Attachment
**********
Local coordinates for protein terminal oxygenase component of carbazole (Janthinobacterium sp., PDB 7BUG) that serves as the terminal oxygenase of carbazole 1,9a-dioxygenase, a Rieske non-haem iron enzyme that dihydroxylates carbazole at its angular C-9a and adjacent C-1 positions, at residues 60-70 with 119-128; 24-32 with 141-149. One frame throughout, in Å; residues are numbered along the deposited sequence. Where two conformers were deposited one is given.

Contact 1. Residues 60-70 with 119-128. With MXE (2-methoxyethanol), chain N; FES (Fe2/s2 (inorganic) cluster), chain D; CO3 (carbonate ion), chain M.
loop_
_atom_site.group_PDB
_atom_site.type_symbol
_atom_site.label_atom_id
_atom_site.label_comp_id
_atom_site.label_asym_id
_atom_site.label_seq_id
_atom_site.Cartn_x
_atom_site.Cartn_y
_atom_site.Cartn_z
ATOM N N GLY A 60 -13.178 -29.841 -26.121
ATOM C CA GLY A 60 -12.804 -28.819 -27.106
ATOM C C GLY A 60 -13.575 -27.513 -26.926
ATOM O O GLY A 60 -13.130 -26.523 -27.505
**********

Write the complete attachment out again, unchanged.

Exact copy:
Local coordinates for protein terminal oxygenase component of carbazole (Janthinobacterium sp., PDB 7BUG) that serves as the terminal oxygenase of carbazole 1,9a-dioxygenase, a Rieske non-haem iron enzyme that dihydroxylates carbazole at its angular C-9a and adjacent C-1 positions, at residues 60-70 with 119-128; 24-32 with 141-149. One frame throughout, in Å; residues are numbered along the deposited sequence. Where two conformers were deposited one is given.

Contact 1. Residues 60-70 with 119-128. With MXE (2-methoxyethanol), chain N; FES (Fe2/s2 (inorganic) cluster), chain D; CO3 (carbonate ion), chain M.
loop_
_atom_site.group_PDB
_atom_site.type_symbol
_atom_site.label_atom_id
_atom_site.label_comp_id
_atom_site.label_asym_id
_atom_site.label_seq_id
_atom_site.Cartn_x
_atom_site.Cartn_y
_atom_site.Cartn_z
ATOM N N GLY A 60 -13.178 -29.841 -26.121
ATOM C CA GLY A 60 -12.804 -28.819 -27.106
ATOM C C GLY A 60 -13.575 -27.513 -26.926
ATOM O O GLY A 60 -13.130 -26.523 -27.505